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This site does allow questions on identification of components but we need to see the markings. You may need to remove it from the board and clean it up. Alternatively you could search for a service manual which has the schematic and then you just need the reference printed on the board to which component this is. You’d have to be very fortunate to have ...


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These colors are non-standard. Welcome to the bad news. Black and white are clearly ticker than blue and red, your first bet would be white and black to be power. You can use a voltmeter to distinguish between +/- . If the power brick is plugged to the wall and everything "floats", the voltage between black and white should be around 5V. The white ...


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The White and Blue are not D+/D- wires. They are likely CC1 and CC2 wires. Try to solder them as such to your breakout connectors if you want the charger to operate in standard functionality. If you want the charger to just output the default +5V, try to pull down one (or both) blue/white wires with 5.1k resistors to ground. Type-C ports/chargers enable ...


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You need to replace it with a battery of the same chemistry not just a similar voltage, the charging requirements of lithium cells is completely different to NiCd and NiMh cells for example. Get this wrong and you will have exploding batteries. As Olin lathrop mentioned you could assume a NiCd or NiMh cell. Bear in mind that although NiMh cells have higher ...


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So in short, what is the logic when deciding to use a dedicated charging chip? Obviously the behavior is well defined and it saves many hours of engineering, but for mass produced devices, it seems as if that would not be an issue. Of course it is an issue. Behavior that is not well defined leads to an unreliable product, which is generally more of an issue ...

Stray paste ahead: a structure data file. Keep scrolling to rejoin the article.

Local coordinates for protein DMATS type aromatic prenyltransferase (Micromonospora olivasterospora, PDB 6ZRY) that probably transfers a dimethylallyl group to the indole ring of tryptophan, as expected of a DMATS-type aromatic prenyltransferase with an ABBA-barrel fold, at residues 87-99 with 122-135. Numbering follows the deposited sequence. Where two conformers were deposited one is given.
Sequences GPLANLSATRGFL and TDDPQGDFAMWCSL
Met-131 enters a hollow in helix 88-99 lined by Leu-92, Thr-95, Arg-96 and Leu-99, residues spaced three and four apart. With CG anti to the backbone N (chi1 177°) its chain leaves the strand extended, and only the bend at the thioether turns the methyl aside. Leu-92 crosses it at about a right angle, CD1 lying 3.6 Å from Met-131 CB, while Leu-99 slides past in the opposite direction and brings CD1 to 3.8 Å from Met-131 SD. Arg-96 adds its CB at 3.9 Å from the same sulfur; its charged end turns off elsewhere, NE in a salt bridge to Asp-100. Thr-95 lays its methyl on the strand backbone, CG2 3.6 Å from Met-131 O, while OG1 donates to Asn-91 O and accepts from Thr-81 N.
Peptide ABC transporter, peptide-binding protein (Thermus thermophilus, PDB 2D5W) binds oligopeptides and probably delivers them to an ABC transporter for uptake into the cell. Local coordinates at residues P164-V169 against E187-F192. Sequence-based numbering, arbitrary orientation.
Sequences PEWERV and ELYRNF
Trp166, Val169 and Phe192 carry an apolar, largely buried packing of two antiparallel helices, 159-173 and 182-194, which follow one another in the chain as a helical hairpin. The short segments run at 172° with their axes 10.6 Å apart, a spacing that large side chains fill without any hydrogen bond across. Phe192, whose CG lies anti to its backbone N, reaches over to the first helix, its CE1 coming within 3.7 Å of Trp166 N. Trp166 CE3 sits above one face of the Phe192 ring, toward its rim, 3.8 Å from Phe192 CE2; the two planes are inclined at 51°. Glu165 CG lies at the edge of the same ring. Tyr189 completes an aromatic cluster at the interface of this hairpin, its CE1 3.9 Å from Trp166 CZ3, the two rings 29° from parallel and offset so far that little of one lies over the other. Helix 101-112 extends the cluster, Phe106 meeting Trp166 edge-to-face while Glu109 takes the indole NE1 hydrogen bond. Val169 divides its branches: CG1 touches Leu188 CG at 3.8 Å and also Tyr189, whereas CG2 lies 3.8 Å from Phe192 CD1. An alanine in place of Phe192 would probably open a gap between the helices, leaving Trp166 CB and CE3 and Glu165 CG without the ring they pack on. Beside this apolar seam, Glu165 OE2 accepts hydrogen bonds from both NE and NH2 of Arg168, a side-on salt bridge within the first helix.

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Thanks a lot for replies. I think i have to use different type chemistry of cell. because now project power supply and cell protection module cost will reach more than project itself. Even It has no space at all. I am again where I had started.


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No, you need a proper Li-ion battery charger to charge such batteries safely. Don't even try charging them with a generic power supply; it is dangerous.


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No it will not, you have to have circuit charges and monitors voltage, current and temperature within the batteries specification you also need to have at least one over current protection circuit at least, preferable with a fuse aswell.


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Since your fan did not negotiate any higher voltage, it was supplied 5V. That's the default for all chargers. It's probably a measurement artifact that you have seen higher voltages. For your LED project: The QC standard allows to negotiate higher voltages but – as far as I know – does not allow to negotiate higher currents. Since the initial voltage is 5V ...


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Can we eliminate CV mode and use it? Yes. If use like this Any battery degradation/life cycle/capacity issues? You will be at about 70% of maximum capacity, and have a huge increase in cycle life, see the third table at https://batteryuniversity.com/learn/article/how_to_prolong_lithium_based_batteries . Not discharging them below, say, 20% will also ...


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you can charge to 4 volts instead of 4.2V no problems, but why ? Charging in CC mode up to 4 volts, and skiping CV mode will not charge your battery to its full capacity. Is this an issue or not ? If you want to reduce charge time, you just increase the current in CC mode instead. Say, your capacity is 2000mAh, then check battery manufacturer specification ...


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